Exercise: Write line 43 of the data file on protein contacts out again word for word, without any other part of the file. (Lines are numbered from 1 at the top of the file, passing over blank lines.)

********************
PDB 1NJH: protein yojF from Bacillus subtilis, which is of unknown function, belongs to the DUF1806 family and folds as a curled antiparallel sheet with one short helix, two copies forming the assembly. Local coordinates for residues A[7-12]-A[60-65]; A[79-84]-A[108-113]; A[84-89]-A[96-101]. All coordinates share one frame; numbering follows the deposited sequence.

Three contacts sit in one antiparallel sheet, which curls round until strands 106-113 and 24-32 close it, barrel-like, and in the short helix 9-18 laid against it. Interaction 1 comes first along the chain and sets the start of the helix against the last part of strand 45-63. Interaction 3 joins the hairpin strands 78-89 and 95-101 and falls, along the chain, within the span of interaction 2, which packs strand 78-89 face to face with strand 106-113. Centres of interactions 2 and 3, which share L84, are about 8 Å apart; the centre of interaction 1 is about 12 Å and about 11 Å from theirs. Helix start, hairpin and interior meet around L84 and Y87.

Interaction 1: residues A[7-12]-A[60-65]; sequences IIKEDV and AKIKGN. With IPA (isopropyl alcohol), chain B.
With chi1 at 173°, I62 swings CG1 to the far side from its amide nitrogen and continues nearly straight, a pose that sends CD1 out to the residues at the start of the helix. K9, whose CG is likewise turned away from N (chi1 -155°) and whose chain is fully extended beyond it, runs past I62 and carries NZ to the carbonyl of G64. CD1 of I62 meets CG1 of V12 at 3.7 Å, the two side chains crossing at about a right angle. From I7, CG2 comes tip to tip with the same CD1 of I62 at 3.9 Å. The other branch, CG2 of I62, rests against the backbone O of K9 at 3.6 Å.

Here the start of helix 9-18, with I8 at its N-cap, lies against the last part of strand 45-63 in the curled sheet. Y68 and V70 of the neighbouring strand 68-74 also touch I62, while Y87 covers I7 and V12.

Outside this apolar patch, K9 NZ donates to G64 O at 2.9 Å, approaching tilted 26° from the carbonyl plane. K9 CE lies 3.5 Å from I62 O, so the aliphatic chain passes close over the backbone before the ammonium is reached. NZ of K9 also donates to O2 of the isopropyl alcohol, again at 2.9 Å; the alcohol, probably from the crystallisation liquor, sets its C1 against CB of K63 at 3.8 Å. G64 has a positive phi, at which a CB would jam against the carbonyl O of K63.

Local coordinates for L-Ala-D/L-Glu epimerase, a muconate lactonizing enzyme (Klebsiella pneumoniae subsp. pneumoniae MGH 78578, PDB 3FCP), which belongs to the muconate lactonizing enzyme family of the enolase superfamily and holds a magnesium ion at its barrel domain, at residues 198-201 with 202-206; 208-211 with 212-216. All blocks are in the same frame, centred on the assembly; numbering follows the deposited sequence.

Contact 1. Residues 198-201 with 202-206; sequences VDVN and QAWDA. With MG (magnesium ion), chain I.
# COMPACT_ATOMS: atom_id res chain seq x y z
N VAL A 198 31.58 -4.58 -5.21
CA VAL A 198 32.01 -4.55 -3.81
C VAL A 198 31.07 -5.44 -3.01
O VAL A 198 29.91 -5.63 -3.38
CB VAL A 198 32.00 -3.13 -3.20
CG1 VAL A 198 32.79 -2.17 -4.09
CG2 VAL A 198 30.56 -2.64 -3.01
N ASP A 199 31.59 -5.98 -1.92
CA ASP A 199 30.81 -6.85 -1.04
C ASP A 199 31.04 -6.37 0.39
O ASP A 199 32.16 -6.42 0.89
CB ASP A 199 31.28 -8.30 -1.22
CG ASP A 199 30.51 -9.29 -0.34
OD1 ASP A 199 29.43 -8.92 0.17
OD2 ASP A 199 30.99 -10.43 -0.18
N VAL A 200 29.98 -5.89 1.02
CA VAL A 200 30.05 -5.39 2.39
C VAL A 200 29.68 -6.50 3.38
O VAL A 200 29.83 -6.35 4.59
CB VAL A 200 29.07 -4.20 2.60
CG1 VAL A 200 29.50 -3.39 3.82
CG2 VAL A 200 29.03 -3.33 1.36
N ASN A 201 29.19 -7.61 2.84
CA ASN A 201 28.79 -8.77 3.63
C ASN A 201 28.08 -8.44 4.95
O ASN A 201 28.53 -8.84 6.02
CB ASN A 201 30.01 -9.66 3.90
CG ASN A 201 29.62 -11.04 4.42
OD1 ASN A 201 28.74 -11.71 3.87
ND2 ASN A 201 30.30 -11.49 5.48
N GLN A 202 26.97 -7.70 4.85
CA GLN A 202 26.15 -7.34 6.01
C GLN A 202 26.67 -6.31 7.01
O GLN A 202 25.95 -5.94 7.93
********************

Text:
O GLN A 202 25.95 -5.94 7.93